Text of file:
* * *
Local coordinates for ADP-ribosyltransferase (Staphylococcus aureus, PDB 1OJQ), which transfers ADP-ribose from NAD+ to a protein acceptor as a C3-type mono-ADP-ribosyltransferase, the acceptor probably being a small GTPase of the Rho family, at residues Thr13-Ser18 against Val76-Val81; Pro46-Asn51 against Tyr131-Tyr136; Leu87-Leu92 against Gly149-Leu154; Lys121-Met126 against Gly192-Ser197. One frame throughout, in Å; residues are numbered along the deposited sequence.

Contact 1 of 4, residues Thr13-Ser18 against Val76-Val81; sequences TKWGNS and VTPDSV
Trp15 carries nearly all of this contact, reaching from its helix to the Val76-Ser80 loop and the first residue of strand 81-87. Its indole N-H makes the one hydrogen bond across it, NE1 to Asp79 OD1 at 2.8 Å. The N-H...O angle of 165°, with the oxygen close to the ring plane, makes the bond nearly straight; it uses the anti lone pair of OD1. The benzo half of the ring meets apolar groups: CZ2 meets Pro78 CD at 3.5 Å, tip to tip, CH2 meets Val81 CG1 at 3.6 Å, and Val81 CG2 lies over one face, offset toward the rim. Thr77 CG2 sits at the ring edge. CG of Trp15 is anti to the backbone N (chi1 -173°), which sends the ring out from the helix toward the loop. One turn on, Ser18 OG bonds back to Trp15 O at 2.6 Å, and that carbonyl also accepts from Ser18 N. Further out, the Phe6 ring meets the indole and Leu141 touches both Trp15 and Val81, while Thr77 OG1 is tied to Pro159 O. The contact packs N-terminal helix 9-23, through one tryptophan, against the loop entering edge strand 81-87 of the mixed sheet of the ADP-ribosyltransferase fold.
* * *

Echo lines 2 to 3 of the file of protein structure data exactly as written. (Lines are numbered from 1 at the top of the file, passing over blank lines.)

Contact 1 of 4, residues Thr13-Ser18 against Val76-Val81; sequences TKWGNS and VTPDSV
Trp15 carries nearly all of this contact, reaching from its helix to the Val76-Ser80 loop and the first residue of strand 81-87. Its indole N-H makes the one hydrogen bond across it, NE1 to Asp79 OD1 at 2.8 Å. The N-H...O angle of 165°, with the oxygen close to the ring plane, makes the bond nearly straight; it uses the anti lone pair of OD1. The benzo half of the ring meets apolar groups: CZ2 meets Pro78 CD at 3.5 Å, tip to tip, CH2 meets Val81 CG1 at 3.6 Å, and Val81 CG2 lies over one face, offset toward the rim. Thr77 CG2 sits at the ring edge. CG of Trp15 is anti to the backbone N (chi1 -173°), which sends the ring out from the helix toward the loop. One turn on, Ser18 OG bonds back to Trp15 O at 2.6 Å, and that carbonyl also accepts from Ser18 N. Further out, the Phe6 ring meets the indole and Leu141 touches both Trp15 and Val81, while Thr77 OG1 is tied to Pro159 O. The contact packs N-terminal helix 9-23, through one tryptophan, against the loop entering edge strand 81-87 of the mixed sheet of the ADP-ribosyltransferase fold.